The German word "brauchbar" means "useful" in English. So it is unclear what Mattheson was trying to say with this title. Does he suggest that all those virtuosos could try and make themselves useful by playing these sonatas? Or does it mean that dilettantes who might have bought these sonatas when Mattheson had them published in Hamburg, in 1720, by doing so have shown that they are - or at least are trying to become - useful musicians? One way or another, after printing the title page in the usual style of those days with all its frills and exaggerated expressions, there follows three pages, dedicating the work to a couple of other musicians. (In those days, Hamburg was a free city, not subject to the oppressive ballast of some minor Duke, or Prince, or whatever.) Then comes 14 pages of writings which, at least for me, are extremely difficult to read. For one thing it is set in that old, almost unreadable Germanic fraktur style of printing. It is divided into sections with the titles: "Prologus", "Actus Primus", "Actus Secundus", "Actus Tertius", and "Epilogus". It's all meant to be witty, with involved, ironic, archaic words, almost impossible to decipher now, in a world which has changed beyond all recognition from the world of Hamburg in 1720.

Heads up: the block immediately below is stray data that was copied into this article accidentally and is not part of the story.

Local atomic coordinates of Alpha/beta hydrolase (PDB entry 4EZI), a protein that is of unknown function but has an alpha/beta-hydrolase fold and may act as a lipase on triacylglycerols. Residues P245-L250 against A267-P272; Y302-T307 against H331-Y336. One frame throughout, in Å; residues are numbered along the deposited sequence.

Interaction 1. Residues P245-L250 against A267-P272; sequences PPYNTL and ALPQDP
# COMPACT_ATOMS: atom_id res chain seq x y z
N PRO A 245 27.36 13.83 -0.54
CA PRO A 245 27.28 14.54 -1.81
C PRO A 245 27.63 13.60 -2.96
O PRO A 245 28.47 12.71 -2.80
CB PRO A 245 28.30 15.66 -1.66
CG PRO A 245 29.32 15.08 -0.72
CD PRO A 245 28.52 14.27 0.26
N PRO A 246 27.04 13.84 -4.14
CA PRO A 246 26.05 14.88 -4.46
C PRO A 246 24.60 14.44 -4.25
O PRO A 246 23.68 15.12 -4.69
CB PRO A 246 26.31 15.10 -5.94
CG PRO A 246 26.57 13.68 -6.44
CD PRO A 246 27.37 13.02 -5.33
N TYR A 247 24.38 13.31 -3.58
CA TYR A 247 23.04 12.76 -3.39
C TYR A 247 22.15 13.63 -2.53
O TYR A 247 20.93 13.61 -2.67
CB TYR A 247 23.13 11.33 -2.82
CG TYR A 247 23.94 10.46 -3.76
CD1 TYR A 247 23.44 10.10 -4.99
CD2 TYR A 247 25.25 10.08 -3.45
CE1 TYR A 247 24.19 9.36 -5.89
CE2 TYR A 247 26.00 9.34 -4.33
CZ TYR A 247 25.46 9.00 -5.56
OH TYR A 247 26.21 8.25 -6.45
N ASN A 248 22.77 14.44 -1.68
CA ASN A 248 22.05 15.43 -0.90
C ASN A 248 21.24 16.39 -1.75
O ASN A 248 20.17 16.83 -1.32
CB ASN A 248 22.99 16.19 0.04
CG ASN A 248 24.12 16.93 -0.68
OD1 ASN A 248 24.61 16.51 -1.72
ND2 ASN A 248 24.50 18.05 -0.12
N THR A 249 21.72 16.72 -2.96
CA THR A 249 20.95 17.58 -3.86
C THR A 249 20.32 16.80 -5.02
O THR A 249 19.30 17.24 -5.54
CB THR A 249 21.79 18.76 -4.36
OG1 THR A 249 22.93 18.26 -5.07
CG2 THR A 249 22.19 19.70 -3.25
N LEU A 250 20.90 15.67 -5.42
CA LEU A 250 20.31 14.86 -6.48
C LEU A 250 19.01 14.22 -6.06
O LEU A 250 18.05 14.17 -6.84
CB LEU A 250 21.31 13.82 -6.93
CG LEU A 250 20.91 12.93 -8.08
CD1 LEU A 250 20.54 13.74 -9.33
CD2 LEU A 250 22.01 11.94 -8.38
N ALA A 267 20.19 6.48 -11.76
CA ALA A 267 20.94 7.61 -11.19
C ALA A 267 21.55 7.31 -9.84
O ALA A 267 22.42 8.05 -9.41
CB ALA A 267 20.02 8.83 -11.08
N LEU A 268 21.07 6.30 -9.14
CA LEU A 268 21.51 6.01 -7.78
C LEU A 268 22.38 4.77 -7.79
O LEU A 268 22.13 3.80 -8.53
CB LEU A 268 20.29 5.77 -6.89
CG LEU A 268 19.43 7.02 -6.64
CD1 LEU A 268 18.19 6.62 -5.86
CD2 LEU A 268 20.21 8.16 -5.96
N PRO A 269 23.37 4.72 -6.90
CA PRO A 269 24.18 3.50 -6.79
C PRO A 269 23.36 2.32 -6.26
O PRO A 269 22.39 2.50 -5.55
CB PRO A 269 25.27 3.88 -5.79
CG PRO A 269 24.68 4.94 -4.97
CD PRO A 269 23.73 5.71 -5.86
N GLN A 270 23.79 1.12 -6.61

In those days, the oboe was considered to be much more useful than the flute. This can be seen not only in paintings from the time, and diagrams of the seating arrangements for orchestras. But also it was very common to have the oboe playing along with the strings in most of the pieces, say in a cantata or an opera, and then in the middle of things, we might have an isolated solo for the flute, perhaps together with the soprano, giving a peaceful, ethereal contrast, without oboe. So it seems to me that it must have been the practice in those days for the oboe player to also play the flute. Indeed, both Quantz and Hotteterre mention this. So it may be that Mattheson's idea when publishing these sonatas was to provide the oboe players of his time with some material with which to become better acquainted with the particulars of the baroque flute. It is certainly true that some of these pieces are more like études than anything else.